Camera Positions Tell Intimate Guantanamo Bay Story in 'Camp X-Ray'

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Peter Sattler's debut feature film, Camp X-Ray, focuses on the complex relationship between a young Guantanamo Bay guard (Kristen Stewart) and a prisoner (Peyman Moaadi).

“That was a side of the Guantanamo Bay story I hadn’t seen told before,” Sattler explains to Moveable Fest about what compelled him to make the film. “Naturally, everyone sympathy towards the detainees, because no matter what you think about [who is in the right] or the good guys or bad guys, they’re in a very unfortunate position, but I really have sympathies for the soldiers down there because they’re very much prisoners of this world as well. When I started doing research, reading about these soldiers and watching documentaries, I could tell that these kids didn’t really want to be down there either. They knew the mission they were given was a flawed one from the beginning and they’re stuck there, inside the cell, just like the detainees are. It was very conscious because the whole point of the movie is to find a commonality between the two people.”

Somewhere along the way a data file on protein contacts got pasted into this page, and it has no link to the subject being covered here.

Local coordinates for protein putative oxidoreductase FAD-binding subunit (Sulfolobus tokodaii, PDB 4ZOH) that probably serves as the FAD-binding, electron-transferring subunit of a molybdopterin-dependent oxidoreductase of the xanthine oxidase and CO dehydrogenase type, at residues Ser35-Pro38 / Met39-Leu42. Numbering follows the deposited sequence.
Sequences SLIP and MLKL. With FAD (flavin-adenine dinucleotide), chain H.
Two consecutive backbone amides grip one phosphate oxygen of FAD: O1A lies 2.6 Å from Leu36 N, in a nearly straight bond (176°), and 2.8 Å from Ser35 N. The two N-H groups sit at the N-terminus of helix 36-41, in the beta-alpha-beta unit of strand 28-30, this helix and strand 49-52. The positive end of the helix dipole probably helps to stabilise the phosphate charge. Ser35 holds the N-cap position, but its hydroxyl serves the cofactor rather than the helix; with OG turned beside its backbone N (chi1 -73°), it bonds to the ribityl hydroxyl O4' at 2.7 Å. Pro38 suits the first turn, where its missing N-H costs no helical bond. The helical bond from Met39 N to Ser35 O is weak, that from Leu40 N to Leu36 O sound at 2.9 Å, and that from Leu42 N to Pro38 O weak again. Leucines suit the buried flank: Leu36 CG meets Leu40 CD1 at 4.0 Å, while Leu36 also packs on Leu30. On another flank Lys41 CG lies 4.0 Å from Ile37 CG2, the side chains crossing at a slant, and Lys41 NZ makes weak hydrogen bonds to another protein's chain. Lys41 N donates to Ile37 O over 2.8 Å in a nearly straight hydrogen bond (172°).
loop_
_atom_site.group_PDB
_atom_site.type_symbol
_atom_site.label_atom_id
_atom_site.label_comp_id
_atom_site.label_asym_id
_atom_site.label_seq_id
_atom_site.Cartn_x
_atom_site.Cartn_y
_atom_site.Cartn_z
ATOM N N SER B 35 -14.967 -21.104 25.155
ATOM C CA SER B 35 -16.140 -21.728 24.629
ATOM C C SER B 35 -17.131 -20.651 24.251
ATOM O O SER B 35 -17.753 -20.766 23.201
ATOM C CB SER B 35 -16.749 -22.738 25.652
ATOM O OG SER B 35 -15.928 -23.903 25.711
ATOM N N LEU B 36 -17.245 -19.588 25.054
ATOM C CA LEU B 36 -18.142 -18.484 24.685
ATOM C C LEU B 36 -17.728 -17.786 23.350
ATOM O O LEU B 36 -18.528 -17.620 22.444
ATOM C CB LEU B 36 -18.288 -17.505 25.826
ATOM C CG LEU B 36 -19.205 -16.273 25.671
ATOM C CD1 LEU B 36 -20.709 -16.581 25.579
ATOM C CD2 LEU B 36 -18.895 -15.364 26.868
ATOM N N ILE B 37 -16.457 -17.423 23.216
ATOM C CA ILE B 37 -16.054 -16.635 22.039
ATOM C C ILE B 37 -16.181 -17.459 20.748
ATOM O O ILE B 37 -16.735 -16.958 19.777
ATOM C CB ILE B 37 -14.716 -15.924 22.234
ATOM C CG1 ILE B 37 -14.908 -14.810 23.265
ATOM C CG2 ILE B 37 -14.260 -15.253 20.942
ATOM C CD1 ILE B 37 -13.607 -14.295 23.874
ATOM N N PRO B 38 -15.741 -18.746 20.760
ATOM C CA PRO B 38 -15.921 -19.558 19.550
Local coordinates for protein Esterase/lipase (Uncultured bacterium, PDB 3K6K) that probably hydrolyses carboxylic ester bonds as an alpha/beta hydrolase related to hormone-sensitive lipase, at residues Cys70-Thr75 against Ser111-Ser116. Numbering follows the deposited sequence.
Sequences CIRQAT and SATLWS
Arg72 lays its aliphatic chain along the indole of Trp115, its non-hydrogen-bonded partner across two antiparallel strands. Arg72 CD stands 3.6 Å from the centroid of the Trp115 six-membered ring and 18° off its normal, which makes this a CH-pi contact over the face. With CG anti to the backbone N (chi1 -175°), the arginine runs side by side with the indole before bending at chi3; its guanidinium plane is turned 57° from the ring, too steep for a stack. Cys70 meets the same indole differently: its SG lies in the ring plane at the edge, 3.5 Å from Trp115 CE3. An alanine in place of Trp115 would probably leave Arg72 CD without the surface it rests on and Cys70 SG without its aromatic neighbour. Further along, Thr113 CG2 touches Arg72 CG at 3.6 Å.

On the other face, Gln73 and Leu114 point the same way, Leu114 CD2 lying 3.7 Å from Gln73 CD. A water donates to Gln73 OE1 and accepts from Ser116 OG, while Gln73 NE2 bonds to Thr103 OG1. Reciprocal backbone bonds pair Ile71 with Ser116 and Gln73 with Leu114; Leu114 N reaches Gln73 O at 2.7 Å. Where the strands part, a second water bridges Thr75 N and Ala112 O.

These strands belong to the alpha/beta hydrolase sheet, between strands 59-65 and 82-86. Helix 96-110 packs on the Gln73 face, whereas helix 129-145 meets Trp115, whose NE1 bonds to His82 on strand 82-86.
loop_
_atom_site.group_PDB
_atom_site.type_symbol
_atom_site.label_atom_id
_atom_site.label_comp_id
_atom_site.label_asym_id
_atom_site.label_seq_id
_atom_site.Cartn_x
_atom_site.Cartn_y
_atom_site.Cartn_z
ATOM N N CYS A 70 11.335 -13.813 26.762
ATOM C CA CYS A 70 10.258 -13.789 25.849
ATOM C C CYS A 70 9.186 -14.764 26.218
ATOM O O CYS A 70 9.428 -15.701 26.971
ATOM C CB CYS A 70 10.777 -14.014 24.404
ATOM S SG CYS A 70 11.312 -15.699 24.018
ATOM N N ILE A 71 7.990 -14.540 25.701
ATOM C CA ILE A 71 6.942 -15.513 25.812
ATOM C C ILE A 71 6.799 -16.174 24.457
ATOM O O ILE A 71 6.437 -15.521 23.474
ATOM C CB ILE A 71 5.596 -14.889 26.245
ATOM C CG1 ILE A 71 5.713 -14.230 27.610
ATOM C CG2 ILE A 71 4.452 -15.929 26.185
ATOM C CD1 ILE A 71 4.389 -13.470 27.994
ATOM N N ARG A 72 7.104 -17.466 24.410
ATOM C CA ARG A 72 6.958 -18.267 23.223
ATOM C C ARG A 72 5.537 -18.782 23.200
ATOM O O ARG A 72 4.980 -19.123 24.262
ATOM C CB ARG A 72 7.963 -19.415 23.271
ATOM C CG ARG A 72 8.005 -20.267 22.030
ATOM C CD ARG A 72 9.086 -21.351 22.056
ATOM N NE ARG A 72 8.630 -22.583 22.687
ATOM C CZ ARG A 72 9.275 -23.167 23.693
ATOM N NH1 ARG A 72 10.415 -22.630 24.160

By narrative necessity, many of the film’s shots are conversations taking place through windows and gates. Because of this, Sattler and DP James Laxton were very conscious about how important the camera position would be. “We have two people in a room largely not moving, talking through a 5-inch piece of glass and how do you slowly change how the audience feels about a situation which is physically the same?” Sattler says. “One of the few things you can change, obviously besides performance, is the camera. A choice we faced was when do we take the camera inside of the cell? Because [once] the audience is inside that room with Peyman’s character is when you start to inch toward some sort of sympathy or understanding of who this guy is, whether they’re conscious of it or not, so little things like that were very meticulously planned as best we could.”

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